TNFR1-induced NF-kappa-B signaling pathway

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Homo sapiens
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Activation of tumor necrosis factor receptor 1 (TNFR1) can trigger multiple signal transduction pathways to induce inflammation, cell proliferation, survival or cell death (Ward C et al. 1999; Micheau O and Tschopp J 2003; Widera D et al. 2006). Whether a TNF-α-stimulated cell will survive or die is dependent on the cellular context. TNF-α-induced signals lead to the activation of transcriptional factors such as nuclear factor-kappa B (NFkappaB) and activator protein-1 (AP1) (Ward C et al. 1999; Widera D et al. 2006; Tsou HK et al. 2012).

The binding of TNF-α to TNFR1 leads to recruitment of the adapter protein TNFR1-associated death domain (TRADD) and of receptor‑interacting protein 1 (RIPK1). TRADD subsequently recruits also TNF receptor-associated factor 2 (TRAF2). RIPK1 is promptly K63-polyubiquitinated which results in the recruitment of the TAB2:TAK1 complex and the IkB kinase (IKK) complex to TNFR1. The activated IKK complex mediates phosphorylation of the inhibitor of NFkappaB (IkB), which targets IkB for ubiquitination and subsequent degradation. Released NFkappaB induces the expression of a variety of genes including inflammation-related genes and anti-apoptotic genes encoding proteins such as inhibitor of apoptosis proteins cIAP1/2, Bcl-2, Bcl-xL or cellular FLICE-like inhibitory protein (FLIP) (Blonska M et al. 2005; Ea CK et al. 2006; Wu CJ et al. 2006; Chen C et al. 2000; Manna SK et al. 2000; Kreuz S et al. 2001; Micheau O et al. 2001). NFkB-mediated inhibition of cell death also involves attenuating TNF-induced activation of c-Jun activating kinase (JNK). Whereas transient activation of JNK upon TNF treatment is associated with cellular survival, prolonged JNK activation contributes to cell death. However, as caspases activate JNK quite efficiently, JNKs are also regularly stimulated in course of apoptosis without being essential for cell death (Wicovsky A et al. 2007). AP1-mediated gene induction results from activation of JNK via TRAF2 (not shown here) (Tsou HK et al. 2012). While pro-survival signaling is initiated and regulated via the activated TNFR1 receptor complex at the cell membrane, cell death signals are induced by internalization-associated fashion upon the release of RIPK1 from the membrane complex (Micheau O and Tschopp J 2003; Schneider-Brachert W et al. 2004; Tchikov V et al. 2011).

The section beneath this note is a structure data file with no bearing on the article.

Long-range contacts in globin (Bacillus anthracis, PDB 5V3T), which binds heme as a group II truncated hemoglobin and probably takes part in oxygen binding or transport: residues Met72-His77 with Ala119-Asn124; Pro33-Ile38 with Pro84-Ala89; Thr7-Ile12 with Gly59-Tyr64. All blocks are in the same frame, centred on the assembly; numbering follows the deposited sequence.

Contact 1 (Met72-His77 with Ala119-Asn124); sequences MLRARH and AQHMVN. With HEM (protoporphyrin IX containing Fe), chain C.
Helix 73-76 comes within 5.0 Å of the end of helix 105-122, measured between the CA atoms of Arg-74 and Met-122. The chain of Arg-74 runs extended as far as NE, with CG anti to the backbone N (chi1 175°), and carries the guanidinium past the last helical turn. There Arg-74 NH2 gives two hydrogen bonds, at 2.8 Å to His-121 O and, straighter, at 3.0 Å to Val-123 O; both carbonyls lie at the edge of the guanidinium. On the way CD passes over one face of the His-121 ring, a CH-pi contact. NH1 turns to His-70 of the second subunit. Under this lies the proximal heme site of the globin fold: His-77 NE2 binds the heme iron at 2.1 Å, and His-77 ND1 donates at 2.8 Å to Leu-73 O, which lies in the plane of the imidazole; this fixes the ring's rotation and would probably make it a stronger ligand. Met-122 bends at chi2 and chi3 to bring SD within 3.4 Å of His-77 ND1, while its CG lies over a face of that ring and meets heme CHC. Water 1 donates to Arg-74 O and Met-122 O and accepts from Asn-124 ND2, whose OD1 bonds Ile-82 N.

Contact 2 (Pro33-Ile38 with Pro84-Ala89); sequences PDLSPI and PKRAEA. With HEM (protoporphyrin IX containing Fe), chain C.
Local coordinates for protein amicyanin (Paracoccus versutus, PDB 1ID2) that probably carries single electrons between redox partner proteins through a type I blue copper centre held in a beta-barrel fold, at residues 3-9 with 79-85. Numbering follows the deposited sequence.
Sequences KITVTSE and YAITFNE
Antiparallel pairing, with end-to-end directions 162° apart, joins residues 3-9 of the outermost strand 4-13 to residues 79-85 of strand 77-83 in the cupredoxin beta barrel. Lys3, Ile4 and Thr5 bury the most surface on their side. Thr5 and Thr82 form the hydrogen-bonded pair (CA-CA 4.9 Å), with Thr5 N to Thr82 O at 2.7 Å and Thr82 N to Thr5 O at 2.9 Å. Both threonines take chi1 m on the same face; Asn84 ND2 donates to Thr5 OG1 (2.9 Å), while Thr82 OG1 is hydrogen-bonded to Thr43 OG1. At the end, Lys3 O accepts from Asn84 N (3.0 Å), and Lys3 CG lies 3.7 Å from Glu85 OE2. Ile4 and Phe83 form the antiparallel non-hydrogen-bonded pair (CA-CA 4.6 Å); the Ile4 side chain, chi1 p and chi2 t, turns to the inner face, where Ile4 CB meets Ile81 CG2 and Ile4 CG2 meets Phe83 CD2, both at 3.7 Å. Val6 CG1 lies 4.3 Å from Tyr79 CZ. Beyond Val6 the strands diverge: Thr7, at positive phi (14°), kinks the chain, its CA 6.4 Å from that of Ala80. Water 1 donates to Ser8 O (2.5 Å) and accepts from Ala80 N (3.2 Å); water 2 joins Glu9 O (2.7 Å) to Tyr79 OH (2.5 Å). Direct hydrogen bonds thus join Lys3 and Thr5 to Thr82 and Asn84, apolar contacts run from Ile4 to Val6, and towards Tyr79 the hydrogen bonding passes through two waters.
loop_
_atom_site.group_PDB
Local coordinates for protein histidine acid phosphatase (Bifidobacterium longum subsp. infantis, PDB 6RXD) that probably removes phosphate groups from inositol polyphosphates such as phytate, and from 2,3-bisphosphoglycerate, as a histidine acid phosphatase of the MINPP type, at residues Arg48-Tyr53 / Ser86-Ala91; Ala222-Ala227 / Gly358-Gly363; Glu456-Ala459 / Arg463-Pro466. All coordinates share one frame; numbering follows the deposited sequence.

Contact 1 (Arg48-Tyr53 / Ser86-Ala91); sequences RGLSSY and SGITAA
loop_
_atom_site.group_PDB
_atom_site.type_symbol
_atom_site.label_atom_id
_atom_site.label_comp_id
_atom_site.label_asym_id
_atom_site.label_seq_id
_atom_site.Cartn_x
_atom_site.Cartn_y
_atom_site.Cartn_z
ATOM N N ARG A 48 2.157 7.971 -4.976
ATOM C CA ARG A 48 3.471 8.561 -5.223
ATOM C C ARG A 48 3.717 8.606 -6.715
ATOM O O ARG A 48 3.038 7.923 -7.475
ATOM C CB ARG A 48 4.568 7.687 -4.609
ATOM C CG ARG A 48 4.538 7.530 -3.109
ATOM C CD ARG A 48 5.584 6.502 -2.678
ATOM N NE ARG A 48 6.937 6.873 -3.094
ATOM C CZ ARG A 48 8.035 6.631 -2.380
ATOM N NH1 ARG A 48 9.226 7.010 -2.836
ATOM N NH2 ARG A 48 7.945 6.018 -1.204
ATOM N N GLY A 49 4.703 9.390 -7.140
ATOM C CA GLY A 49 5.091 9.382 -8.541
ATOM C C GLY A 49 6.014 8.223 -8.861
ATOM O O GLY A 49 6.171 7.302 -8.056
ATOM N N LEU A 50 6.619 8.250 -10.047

TNFR1-mediated transcriptional activity of NFkB is both antiapoptotic and highly proinflammatory and thus must be tightly regulated to prevent constitutive activation that leads to persistent inflammation and cancer (Ward C et al. 1999; Fujihara S et al. 2002; Pekalski J et al. 2013; Kankaanranta H et al. 2014; Shukla S and Gupta S 2004; Jackson-Bernitsas DG et al. 2007; Zhang JY et al. 2007). Multiple mechanisms normally ensure the proper control of NFkappaB activation including two negative feedback loops mediated by NFkappaB inducible inhibitors, IkB-alpha (NFKBIA) and ubiquitin-editing protein A20 (He KL & Ting AT 2002; Wertz IE et al. 2004; Vereecke L et al. 2009; Pekalski J et al. 2013).

Literature References
PubMed ID Title Journal Year
16603398 Activation of IKK by TNFalpha requires site-specific ubiquitination of RIP1 and polyubiquitin binding by NEMO

Deng, L, Chen, ZJ, Pineda, G, Xia, ZP, Ea, CK

Mol Cell 2006
17306544 Ubiquitination of RIP1 regulates an NF-kappaB-independent cell-death switch in TNF signaling

Yeh, WC, O'Donnell, MA, Legarda-Addison, D, Skountzos, P, Ting, AT

Curr. Biol. 2007
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